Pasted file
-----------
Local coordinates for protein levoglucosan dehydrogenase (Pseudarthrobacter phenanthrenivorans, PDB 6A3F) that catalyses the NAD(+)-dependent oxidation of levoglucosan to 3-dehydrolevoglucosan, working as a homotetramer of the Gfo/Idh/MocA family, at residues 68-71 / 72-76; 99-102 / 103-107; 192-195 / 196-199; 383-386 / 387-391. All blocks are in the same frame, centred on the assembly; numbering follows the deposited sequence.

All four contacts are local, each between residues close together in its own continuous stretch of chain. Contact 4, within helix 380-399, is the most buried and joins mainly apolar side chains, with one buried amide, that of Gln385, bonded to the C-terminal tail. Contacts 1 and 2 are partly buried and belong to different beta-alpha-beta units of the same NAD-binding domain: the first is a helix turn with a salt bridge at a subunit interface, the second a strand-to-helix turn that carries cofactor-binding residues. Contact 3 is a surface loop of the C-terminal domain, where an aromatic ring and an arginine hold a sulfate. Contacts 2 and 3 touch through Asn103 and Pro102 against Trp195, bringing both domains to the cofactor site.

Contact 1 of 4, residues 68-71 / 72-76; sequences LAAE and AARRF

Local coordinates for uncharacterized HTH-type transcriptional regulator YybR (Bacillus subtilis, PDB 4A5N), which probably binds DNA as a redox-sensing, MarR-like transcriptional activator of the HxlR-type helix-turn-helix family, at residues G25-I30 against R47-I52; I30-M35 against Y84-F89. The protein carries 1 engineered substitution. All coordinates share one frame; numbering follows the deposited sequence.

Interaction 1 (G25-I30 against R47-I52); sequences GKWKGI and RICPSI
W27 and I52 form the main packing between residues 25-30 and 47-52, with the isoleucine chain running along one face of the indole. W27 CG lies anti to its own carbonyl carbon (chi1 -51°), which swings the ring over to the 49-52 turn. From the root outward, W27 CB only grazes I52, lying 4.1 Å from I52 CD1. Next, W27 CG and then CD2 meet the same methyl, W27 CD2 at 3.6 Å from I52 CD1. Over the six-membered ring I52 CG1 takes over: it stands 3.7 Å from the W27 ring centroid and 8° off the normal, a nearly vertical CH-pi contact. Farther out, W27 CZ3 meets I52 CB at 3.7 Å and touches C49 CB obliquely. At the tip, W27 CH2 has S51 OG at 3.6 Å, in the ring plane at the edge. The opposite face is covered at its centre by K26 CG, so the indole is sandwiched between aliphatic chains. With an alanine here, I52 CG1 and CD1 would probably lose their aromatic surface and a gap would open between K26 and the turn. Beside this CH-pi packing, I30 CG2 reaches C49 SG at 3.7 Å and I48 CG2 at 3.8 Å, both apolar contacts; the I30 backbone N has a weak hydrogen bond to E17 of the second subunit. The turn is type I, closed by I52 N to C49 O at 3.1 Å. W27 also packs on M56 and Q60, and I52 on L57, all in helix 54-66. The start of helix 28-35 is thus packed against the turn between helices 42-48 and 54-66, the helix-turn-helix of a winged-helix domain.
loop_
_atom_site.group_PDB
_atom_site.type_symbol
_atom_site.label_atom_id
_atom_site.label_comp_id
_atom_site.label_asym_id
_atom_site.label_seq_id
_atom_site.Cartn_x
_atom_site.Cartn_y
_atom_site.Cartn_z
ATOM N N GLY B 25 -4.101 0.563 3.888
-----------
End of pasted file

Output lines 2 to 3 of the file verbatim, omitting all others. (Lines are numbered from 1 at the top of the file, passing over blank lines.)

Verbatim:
All four contacts are local, each between residues close together in its own continuous stretch of chain. Contact 4, within helix 380-399, is the most buried and joins mainly apolar side chains, with one buried amide, that of Gln385, bonded to the C-terminal tail. Contacts 1 and 2 are partly buried and belong to different beta-alpha-beta units of the same NAD-binding domain: the first is a helix turn with a salt bridge at a subunit interface, the second a strand-to-helix turn that carries cofactor-binding residues. Contact 3 is a surface loop of the C-terminal domain, where an aromatic ring and an arginine hold a sulfate. Contacts 2 and 3 touch through Asn103 and Pro102 against Trp195, bringing both domains to the cofactor site.

Contact 1 of 4, residues 68-71 / 72-76; sequences LAAE and AARRF